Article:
Rise in demand from China, lower domestic prices and depreciation of the rupee has led to India’s forward export contracts of cotton more than doubling from about 700,000 bales in September 2017. Despite expected projections of tight supplies and increase in minimum support price (MSP) by the government, traders are hopeful exports will rise this fiscal.
Concerns like pest attacks in Maharashtra and Telangana, uncertainty over yield due to late sowing in Gujarat, a 2 per cent decline in area sown under kharif crops and increasing domestic consumption of cotton may limit exports. Traders, however, foresee strong factors supporting exports.
Out of the export contracts worth 14-16 lakh bales (of 170 kg each) signed by members of the Cotton Association of India (CAI), about three-fourths are for export to China, according to CAI president Atul Ganatra.
The 25 per cent duty imposed by China on US cotton imports will make Indian cotton more affordable to Chinese buyers, a report in a top Indian business daily quoted Ganatra as saying.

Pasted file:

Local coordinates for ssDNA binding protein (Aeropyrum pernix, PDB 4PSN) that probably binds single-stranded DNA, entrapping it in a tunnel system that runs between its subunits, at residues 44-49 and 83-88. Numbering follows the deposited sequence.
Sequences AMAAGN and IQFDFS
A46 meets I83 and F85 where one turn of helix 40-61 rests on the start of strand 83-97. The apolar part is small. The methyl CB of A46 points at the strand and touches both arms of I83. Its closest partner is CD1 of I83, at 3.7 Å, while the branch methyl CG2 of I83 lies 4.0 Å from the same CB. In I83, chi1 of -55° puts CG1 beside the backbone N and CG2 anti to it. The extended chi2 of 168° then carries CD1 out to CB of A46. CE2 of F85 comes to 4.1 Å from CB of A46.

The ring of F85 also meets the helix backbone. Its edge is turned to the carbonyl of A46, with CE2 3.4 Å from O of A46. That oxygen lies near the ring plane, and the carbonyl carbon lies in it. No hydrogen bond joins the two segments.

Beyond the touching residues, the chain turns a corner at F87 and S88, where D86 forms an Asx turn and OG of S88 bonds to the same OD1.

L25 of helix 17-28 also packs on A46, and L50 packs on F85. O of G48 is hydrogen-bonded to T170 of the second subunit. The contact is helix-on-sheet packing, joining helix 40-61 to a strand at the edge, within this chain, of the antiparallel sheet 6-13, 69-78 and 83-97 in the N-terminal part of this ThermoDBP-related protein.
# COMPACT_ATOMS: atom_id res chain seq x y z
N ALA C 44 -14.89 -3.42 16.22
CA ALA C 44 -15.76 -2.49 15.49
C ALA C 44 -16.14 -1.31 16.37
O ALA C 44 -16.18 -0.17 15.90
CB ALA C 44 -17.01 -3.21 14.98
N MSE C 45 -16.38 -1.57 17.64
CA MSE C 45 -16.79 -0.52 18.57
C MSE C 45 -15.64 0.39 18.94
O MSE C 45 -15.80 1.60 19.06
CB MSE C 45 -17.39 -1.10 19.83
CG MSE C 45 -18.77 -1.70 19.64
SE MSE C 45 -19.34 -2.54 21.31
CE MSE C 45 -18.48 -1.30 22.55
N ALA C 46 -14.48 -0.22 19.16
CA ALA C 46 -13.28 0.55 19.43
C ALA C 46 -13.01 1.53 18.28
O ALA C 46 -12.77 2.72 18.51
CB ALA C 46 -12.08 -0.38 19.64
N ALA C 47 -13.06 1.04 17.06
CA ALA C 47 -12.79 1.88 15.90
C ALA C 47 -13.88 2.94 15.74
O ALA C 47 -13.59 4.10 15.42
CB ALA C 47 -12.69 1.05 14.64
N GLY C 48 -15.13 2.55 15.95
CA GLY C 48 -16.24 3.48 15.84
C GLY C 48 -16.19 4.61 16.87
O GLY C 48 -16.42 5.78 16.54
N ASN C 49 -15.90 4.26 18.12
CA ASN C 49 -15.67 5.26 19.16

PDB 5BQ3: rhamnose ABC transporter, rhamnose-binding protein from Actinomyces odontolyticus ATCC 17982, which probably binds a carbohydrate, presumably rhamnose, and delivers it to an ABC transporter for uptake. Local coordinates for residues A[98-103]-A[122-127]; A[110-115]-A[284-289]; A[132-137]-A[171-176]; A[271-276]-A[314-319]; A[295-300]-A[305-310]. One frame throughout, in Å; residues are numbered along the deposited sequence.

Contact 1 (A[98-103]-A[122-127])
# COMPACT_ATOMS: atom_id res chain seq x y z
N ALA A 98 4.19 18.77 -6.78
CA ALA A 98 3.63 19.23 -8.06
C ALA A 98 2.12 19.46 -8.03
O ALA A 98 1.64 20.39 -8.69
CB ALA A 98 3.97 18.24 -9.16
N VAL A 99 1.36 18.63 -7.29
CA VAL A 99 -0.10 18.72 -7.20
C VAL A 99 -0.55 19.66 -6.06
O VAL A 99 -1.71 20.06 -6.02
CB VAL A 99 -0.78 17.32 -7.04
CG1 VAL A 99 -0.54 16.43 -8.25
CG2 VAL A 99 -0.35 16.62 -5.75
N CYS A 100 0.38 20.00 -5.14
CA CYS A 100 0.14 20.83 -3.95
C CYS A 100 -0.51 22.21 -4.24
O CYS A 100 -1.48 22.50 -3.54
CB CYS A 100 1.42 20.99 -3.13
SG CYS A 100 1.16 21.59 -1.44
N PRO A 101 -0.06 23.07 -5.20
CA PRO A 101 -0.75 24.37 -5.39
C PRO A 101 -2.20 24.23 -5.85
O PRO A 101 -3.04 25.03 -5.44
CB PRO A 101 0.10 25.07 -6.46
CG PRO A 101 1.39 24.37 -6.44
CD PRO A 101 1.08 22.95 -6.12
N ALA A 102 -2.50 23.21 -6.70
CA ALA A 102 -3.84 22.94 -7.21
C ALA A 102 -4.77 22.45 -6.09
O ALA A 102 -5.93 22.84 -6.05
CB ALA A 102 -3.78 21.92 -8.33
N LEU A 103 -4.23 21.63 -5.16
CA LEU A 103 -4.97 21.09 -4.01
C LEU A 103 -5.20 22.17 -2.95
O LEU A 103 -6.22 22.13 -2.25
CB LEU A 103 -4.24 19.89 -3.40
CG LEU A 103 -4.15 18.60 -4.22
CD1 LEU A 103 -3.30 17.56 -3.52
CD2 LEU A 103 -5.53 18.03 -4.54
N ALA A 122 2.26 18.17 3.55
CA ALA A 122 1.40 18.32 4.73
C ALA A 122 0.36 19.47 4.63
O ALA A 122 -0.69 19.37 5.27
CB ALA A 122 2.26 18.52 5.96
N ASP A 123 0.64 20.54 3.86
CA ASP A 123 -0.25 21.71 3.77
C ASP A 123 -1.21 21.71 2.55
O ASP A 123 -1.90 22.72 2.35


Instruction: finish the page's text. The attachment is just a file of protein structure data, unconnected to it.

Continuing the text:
India could not sign as many forward contracts in 2017-18 due to restricted availability of cotton. Indian traders are upbeat this year because domestic cotton is the cheapest in the global market and demand from China is up.
Ganatra expects total exports to China to increase to 30-40 lakh bales this fiscal, up more than threefold from eight-nine lakh bales last fiscal.
Bangladesh and Vietnam are the other buyers that have signed some forward contracts for Indian cotton. Indian traders export maximum quantities of cotton in November and December as India is the only country where cotton is available at that time.